After meeting with attorney Richard Angelo, Jr. earlier this week, Flint City Councilman Sheldon Neeley says he is removing the breed specific language from his proposed ordinance. He advised the revised ordinance will speak to damages caused by any animal, and instead of limiting the law to specific breeds, any animal owner would be criminally liable.
Under Neeley’s initial proposal, all pit bull owners would have been required to register their dogs with the police. The penalty for not registering a pit bull included confiscating the animal and fining the owner. In addition, owners were to be criminally charged and fined $500 and face up to 90 days in jail if the pit bull attacks someone.
Neely advised he hopes to bring the new compromise proposal to the Flint City Council in December.
Attorney Richard Angelo, who represents rescue groups and shelters across the state, attended the meeting on behalf of Bruised but not Broken Canine Rescue, and advised that Councilman Neely was knowledgeable on the issue, willing to listen to alternatives, and wanted to reach a rational and reasonable solution.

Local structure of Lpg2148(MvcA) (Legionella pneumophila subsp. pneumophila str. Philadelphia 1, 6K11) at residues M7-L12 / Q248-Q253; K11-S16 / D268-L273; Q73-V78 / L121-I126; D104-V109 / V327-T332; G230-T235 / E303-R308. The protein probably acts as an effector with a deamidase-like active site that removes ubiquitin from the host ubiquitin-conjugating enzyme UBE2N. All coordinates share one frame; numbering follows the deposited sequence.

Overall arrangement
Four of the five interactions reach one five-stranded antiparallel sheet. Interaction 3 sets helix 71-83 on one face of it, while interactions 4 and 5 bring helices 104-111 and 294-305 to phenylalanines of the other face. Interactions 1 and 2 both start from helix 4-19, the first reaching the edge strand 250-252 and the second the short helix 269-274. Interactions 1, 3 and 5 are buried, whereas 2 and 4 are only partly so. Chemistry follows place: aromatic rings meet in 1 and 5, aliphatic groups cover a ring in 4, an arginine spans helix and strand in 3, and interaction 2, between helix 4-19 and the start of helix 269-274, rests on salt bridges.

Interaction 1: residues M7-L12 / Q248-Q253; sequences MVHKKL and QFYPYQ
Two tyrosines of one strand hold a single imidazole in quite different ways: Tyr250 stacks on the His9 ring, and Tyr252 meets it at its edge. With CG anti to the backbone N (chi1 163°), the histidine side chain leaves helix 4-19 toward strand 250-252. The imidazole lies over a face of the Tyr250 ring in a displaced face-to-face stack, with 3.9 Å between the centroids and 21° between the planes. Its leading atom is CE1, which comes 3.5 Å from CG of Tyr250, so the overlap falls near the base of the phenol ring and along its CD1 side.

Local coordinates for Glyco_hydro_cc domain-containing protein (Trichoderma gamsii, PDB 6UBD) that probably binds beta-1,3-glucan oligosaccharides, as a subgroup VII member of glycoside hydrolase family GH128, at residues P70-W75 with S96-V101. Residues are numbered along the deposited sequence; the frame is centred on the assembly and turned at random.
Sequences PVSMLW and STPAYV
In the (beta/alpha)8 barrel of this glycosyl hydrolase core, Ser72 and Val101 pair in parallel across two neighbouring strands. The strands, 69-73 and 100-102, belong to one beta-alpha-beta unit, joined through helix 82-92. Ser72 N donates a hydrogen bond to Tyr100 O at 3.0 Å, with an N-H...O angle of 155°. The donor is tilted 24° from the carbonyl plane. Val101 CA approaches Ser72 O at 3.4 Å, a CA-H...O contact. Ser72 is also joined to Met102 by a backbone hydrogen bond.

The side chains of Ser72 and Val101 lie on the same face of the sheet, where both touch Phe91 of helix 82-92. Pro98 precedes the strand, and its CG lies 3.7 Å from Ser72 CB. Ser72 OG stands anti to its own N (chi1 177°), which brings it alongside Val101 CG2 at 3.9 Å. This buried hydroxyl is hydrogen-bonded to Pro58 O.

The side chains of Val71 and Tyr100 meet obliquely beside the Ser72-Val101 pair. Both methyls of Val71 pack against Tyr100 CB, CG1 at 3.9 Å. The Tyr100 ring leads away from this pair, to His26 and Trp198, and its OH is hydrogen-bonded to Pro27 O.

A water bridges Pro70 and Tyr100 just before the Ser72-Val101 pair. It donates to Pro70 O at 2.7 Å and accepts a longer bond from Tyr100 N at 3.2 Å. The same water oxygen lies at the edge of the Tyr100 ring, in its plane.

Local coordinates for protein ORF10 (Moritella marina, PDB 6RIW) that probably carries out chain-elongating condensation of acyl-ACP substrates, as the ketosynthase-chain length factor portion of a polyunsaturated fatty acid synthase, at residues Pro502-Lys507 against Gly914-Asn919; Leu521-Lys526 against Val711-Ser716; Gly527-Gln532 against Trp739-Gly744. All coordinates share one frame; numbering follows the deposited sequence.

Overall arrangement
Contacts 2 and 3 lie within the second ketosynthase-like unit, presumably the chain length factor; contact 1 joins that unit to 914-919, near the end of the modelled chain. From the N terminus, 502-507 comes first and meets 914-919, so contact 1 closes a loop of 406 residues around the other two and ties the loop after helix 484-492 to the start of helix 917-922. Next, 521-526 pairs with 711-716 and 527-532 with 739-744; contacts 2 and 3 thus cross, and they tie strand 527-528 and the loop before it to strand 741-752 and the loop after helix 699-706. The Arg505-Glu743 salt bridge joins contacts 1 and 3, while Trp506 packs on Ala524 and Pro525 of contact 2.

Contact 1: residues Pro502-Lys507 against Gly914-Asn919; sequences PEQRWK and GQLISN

Last week, over two dozen dog owners and their supporters took part in a pit bull awareness march at city hall to illustrate their opposition to Neely’s proposal. The group hoped to encourage city officials to steer clear of breed specific legislation and focus on irresponsible dog owners.
This turn of events in Flint is a great example of a grass roots effort to achieve positive change. Outstanding job by all the advocates who played a part in this win for responsible dog owners in Flint, Michigan. You are role models for what can be accomplished when all parties are willing to sit down and work together toward a common goal.
This is how you get it done!